A Wildflower Tradition To Live Up To

19th February 2012

Snake's Head Fritillaries in Ducklington Meadow. Photo (c) Ducklington Parish Council

One spring evening, three years ago, Megan, my sister Harriette and I were walking through meadows in the fading light, wondering if I was in the right place. All I had to go on was my father's directions: 'follow the track to the river past your grandfather's poplars and bear left. Can't miss it.'

Neither Megan or Harriette had been to these meadows before. My father told me that I had visited them when I was growing up, but to my mind there was nothing familiar about the landscape. As an expedition leader, I was completely ignorant. Then again, I'd been ignorant about the magic of these meadows all my life.

My father's mother, granny Peel, was a keen watercolourist. The flowers she most loved were snake's head fritillaries. These speckled lilies nodded down at me from glass frames on the staircase. I never wondered why they were there and I don't remember liking them very much. My first favourite flowers were lupins, pansies and sedums (for the rock garden I fiddled around with).

The Peels were originally Lancastrians, but for years had lived in Oxfordshire, in the village of Ducklington, on the river Windrush; that comes down from the Cotswold hills and flows into the Thames. They owned a wood and some meadows. At the time my parents were living in London, but kept a link to Oxfordshire in the form of a tiny, damp cottage in Charlbury. I remember a few trips to the Ducklington wood; trailing behind my father through thick undergrowth on unsuccessful expeditions to shoot pigeons. But if we visited the meadows, they made no impression on me.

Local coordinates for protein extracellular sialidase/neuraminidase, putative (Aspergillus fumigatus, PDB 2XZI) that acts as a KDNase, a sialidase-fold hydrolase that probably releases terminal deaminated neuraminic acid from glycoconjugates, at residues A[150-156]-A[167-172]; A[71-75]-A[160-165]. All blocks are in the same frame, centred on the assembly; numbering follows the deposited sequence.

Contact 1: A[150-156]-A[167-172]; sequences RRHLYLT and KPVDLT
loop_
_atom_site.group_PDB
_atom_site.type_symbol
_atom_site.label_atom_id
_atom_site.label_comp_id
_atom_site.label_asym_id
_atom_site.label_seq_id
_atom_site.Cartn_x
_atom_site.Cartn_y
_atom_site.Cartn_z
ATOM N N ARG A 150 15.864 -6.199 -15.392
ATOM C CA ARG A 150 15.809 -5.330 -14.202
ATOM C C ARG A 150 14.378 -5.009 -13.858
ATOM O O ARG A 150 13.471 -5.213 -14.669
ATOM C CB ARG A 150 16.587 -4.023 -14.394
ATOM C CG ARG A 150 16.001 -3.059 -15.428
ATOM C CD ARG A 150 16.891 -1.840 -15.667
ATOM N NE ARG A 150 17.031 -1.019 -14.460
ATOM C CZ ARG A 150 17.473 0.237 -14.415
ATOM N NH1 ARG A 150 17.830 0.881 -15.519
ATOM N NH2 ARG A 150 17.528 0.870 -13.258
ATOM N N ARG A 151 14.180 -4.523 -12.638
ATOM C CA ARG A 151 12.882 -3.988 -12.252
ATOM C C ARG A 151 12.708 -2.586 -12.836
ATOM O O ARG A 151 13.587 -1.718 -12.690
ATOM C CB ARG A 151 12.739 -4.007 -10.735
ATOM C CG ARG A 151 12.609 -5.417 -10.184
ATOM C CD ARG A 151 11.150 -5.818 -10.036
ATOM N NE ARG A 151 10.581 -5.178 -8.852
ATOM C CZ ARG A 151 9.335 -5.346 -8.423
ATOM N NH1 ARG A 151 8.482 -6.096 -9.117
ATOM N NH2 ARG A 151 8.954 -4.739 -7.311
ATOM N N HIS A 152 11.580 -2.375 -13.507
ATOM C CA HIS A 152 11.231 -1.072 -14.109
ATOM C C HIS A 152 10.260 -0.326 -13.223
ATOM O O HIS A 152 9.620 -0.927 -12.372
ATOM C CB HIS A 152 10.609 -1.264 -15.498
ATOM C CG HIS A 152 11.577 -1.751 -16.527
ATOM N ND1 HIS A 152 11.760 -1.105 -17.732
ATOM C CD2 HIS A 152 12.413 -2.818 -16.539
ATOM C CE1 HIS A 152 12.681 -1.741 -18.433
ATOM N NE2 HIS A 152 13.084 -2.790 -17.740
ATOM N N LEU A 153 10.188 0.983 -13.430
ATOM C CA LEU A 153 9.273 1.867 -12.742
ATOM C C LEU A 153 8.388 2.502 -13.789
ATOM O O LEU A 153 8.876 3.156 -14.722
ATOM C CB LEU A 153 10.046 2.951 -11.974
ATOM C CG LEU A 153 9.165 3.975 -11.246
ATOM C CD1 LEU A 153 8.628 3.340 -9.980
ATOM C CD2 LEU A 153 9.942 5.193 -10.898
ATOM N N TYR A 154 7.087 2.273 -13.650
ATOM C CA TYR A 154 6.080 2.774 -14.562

Either I was plain thick, or I was never taken to visit the meadows in late Spring. For then, like the clock striking thirteen in Tom's Midnight Garden, something special happens. These ordinary meadows become one of the best sites in Enland for snake's head fritillaries. Every year a picture of the meadows appears in the Oxford Times and, on Fritillary Sunday, they are celebrated in a festival organised by Ducklington church.

That evening, three years ago, Megan and I had picked up Harriette from her Oxford college and headed in search of the meadows. Fritillary Sunday was the next day, but whatever signs and decorations there might be were nowhere to be seen. I was starting to think about the pub. We went through a gate and walked out into a meadow. We wandered a good thirty yards before realising that we'd arrived.

At first, you barely see them. Then, slowly, as your eye becomes focused, the grass recedes and the purple and white flowers seem to appear all over the meadow. Even so, I felt slightly disappointed; there was nothing very special about our family wildflower field. I remembered my father's advice and, somewhat reluctantly, lay down on the damp grass.

Finally, I understood the magic of this place. At eye level, the fritillaries were breathtaking; their shape and intricate markings more Indian than English, to my mind. I lay there for a long time, not caring that the wetness of the meadow was soaking into my clothes.

A piece of my family made sense at last. My grandfather died before I was born and I'd only known my grandmother as a child, never talking to her about the flowers she loved to paint. But I know that they must have both lain down in this very meadow, to look at the fritillaries. It had taken me too long to join them.

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